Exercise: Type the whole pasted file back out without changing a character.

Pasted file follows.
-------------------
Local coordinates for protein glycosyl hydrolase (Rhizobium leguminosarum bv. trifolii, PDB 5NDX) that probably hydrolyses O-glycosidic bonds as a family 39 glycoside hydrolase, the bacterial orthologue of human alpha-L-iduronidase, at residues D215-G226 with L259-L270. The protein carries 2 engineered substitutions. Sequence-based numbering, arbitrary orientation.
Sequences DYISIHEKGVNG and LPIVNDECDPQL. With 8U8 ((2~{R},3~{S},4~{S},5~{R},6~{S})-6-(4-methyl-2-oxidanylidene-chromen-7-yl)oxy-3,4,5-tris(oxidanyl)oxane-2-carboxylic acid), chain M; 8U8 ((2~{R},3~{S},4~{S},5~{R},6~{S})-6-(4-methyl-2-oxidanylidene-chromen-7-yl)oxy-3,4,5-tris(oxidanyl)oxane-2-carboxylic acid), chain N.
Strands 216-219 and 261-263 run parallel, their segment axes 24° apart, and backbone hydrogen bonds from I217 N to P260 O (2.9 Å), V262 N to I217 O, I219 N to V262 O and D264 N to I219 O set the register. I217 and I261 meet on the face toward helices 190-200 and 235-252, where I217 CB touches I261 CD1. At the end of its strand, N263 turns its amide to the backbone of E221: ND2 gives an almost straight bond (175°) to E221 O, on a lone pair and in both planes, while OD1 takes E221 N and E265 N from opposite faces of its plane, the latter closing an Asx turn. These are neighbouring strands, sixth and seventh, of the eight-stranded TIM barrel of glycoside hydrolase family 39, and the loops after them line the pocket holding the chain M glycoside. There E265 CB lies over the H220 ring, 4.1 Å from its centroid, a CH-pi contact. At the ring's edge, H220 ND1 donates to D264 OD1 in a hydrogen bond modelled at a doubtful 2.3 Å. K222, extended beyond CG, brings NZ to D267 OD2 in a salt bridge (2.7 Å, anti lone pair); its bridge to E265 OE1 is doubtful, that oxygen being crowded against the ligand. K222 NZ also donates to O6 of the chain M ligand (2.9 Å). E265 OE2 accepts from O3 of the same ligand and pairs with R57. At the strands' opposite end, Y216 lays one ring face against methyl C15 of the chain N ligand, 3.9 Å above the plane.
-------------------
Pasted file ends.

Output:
Local coordinates for protein glycosyl hydrolase (Rhizobium leguminosarum bv. trifolii, PDB 5NDX) that probably hydrolyses O-glycosidic bonds as a family 39 glycoside hydrolase, the bacterial orthologue of human alpha-L-iduronidase, at residues D215-G226 with L259-L270. The protein carries 2 engineered substitutions. Sequence-based numbering, arbitrary orientation.
Sequences DYISIHEKGVNG and LPIVNDECDPQL. With 8U8 ((2~{R},3~{S},4~{S},5~{R},6~{S})-6-(4-methyl-2-oxidanylidene-chromen-7-yl)oxy-3,4,5-tris(oxidanyl)oxane-2-carboxylic acid), chain M; 8U8 ((2~{R},3~{S},4~{S},5~{R},6~{S})-6-(4-methyl-2-oxidanylidene-chromen-7-yl)oxy-3,4,5-tris(oxidanyl)oxane-2-carboxylic acid), chain N.
Strands 216-219 and 261-263 run parallel, their segment axes 24° apart, and backbone hydrogen bonds from I217 N to P260 O (2.9 Å), V262 N to I217 O, I219 N to V262 O and D264 N to I219 O set the register. I217 and I261 meet on the face toward helices 190-200 and 235-252, where I217 CB touches I261 CD1. At the end of its strand, N263 turns its amide to the backbone of E221: ND2 gives an almost straight bond (175°) to E221 O, on a lone pair and in both planes, while OD1 takes E221 N and E265 N from opposite faces of its plane, the latter closing an Asx turn. These are neighbouring strands, sixth and seventh, of the eight-stranded TIM barrel of glycoside hydrolase family 39, and the loops after them line the pocket holding the chain M glycoside. There E265 CB lies over the H220 ring, 4.1 Å from its centroid, a CH-pi contact. At the ring's edge, H220 ND1 donates to D264 OD1 in a hydrogen bond modelled at a doubtful 2.3 Å. K222, extended beyond CG, brings NZ to D267 OD2 in a salt bridge (2.7 Å, anti lone pair); its bridge to E265 OE1 is doubtful, that oxygen being crowded against the ligand. K222 NZ also donates to O6 of the chain M ligand (2.9 Å). E265 OE2 accepts from O3 of the same ligand and pairs with R57. At the strands' opposite end, Y216 lays one ring face against methyl C15 of the chain N ligand, 3.9 Å above the plane.